Reverse mortgages are suppose to help elderly homeowners keep their home while maintaining their lifestyle but the AARP filed a lawsuit against the Department of Housing and Urban Development which says that the recent changes made to reverse mortgages are pushing elderly homeowners into foreclosure.
"HUD has illegally and without notice changed the rules in the middle of the game at the expense of vulnerable older people," said Jean Constantine-Davis, an AARP Foundation senior lawyer.
The lawsuit focuses on reverse mortgages where only one spouse signed the loan document. It argues that HUD shifted course in late 2008, making changes in its procedures so that surviving spouses who are not named on the mortgage must pay the full loan balance to keep the home, even if the property is worth less.
The rules which were changed made it possible for reverse mortgage lenders to demand full payment of an outstanding loan once the spouse who signed the loan died. Spouses who lived in the same house for as long as 30 years suddenly found themselves facing foreclosure because they weren't able to pay the full amount of the mortgage upon demand.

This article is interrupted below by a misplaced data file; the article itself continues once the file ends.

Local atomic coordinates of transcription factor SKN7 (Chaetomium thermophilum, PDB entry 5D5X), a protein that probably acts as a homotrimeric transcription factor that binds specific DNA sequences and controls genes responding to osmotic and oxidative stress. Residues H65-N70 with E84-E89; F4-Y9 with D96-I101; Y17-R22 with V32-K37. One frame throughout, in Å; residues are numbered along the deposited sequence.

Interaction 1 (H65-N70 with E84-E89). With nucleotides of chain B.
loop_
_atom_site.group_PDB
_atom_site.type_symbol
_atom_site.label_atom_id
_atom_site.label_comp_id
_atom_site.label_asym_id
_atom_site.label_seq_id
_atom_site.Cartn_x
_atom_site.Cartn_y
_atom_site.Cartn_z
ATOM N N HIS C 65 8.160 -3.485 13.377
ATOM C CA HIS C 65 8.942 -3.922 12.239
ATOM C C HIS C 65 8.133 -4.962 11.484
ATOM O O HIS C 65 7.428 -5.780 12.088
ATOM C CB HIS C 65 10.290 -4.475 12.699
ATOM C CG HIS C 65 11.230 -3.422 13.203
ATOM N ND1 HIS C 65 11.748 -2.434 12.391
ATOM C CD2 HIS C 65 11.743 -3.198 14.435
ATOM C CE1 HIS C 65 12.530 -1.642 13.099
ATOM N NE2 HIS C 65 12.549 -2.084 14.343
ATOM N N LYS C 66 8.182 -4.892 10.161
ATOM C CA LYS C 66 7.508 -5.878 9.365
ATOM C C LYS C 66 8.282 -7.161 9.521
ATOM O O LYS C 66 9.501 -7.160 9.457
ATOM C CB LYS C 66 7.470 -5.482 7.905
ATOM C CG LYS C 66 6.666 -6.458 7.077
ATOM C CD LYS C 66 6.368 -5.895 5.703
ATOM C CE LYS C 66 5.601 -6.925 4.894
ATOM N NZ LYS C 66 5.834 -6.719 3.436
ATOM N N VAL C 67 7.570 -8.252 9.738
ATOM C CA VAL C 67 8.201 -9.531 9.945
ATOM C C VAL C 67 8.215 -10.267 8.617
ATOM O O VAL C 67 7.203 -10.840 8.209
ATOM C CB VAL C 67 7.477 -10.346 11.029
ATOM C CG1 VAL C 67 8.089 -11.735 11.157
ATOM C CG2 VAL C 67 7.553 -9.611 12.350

The suit also accuses HUD of making policy changes that allow underwater homes with reverse mortgages to be sold to strangers in arm's-length transactions for less than the full mortgage balance, but that require spouses or heirs to pay the full amount. Finally, the suit says HUD is ignoring its own provisions against displacing a surviving spouse.
The lawsuit focuses on three spouses who are facing foreclosure because of a reverse mortgage; but AARP says that there could be thousands of elderly in the say position. If these allegations are found to be true, it means that the new rules for reverse mortgages could be creating a new tsunami of elder foreclosures.
(source: http://www.nytimes.com/2011/03/09/business/09mortgage.html/?src=ISMR_HP_LO_MST_FB )